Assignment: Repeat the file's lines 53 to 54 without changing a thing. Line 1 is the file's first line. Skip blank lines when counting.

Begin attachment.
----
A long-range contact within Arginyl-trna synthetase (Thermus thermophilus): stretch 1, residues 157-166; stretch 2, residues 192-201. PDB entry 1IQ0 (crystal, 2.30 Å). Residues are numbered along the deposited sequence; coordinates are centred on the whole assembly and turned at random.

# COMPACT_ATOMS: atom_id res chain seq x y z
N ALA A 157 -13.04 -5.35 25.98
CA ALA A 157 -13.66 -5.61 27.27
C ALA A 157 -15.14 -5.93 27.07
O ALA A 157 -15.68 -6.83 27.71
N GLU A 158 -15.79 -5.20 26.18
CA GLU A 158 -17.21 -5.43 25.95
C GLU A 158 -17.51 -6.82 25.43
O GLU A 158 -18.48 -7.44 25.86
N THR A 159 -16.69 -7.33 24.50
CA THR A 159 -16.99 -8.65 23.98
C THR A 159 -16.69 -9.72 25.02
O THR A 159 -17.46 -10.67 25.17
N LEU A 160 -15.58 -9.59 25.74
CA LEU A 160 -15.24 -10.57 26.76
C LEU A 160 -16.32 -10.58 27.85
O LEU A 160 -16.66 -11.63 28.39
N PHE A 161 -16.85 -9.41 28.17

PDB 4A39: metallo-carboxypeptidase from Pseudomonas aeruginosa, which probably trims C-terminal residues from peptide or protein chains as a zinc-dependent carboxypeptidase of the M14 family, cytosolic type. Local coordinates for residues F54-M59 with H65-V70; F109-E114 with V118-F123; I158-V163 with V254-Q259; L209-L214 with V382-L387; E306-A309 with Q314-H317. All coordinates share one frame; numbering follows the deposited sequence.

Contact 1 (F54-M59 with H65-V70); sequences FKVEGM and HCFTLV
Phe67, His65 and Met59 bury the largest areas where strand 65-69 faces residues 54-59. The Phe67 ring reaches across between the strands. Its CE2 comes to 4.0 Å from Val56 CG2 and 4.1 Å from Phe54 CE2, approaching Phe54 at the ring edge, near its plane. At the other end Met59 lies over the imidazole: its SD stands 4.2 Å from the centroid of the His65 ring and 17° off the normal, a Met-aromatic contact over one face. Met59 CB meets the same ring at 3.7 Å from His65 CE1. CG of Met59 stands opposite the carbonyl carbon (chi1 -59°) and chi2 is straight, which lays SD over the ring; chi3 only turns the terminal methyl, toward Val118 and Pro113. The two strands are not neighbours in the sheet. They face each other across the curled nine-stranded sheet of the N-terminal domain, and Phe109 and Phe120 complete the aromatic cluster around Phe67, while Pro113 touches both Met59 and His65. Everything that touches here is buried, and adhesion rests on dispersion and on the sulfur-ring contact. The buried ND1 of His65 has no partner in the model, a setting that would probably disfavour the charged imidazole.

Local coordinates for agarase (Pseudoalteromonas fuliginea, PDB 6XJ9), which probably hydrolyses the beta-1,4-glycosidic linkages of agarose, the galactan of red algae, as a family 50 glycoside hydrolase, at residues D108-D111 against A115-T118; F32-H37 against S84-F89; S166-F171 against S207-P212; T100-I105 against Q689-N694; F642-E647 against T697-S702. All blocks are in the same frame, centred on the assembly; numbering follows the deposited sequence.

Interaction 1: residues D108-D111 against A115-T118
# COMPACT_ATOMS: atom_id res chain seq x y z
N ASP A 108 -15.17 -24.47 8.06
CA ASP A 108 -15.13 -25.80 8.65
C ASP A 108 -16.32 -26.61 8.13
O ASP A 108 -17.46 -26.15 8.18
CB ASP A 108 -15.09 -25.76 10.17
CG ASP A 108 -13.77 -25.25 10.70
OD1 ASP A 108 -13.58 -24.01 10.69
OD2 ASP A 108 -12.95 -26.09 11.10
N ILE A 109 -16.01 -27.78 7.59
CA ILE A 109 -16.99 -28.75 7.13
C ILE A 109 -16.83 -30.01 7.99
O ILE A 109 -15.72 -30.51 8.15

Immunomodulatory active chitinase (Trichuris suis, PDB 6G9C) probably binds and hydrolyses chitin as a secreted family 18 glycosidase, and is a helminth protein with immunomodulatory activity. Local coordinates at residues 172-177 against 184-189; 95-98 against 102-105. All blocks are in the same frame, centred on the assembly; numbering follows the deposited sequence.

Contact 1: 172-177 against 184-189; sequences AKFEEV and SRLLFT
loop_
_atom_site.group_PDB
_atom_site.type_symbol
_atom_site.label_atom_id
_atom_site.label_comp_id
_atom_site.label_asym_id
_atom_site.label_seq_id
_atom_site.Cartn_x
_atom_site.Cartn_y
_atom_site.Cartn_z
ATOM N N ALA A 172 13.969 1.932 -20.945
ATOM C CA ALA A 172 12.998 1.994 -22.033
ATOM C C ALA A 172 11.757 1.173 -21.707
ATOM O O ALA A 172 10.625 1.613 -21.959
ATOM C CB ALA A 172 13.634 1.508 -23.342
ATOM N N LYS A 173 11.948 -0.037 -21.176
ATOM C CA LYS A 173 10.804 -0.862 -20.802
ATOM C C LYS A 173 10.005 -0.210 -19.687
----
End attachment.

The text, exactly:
ATOM O O ALA A 172 10.625 1.613 -21.959
ATOM C CB ALA A 172 13.634 1.508 -23.342